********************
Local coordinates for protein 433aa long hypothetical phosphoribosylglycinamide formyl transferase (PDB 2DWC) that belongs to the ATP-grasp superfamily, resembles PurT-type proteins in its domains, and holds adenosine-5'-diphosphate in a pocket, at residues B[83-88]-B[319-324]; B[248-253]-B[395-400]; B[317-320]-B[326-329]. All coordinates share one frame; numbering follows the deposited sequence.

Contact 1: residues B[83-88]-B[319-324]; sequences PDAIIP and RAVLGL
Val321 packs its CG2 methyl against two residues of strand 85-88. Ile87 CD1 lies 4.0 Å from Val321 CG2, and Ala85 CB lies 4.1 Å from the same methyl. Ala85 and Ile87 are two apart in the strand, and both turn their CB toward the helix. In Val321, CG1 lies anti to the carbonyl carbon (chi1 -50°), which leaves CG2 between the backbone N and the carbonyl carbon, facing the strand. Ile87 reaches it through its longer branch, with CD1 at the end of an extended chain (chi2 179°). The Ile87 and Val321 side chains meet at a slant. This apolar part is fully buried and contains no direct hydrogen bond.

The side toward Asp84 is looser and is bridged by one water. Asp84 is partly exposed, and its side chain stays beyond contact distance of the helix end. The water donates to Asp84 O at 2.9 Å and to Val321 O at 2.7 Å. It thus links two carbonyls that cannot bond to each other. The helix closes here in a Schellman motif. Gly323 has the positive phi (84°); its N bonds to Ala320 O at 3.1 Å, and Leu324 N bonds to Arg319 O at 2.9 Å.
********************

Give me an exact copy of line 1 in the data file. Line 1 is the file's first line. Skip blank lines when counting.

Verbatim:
Local coordinates for protein 433aa long hypothetical phosphoribosylglycinamide formyl transferase (PDB 2DWC) that belongs to the ATP-grasp superfamily, resembles PurT-type proteins in its domains, and holds adenosine-5'-diphosphate in a pocket, at residues B[83-88]-B[319-324]; B[248-253]-B[395-400]; B[317-320]-B[326-329]. All coordinates share one frame; numbering follows the deposited sequence.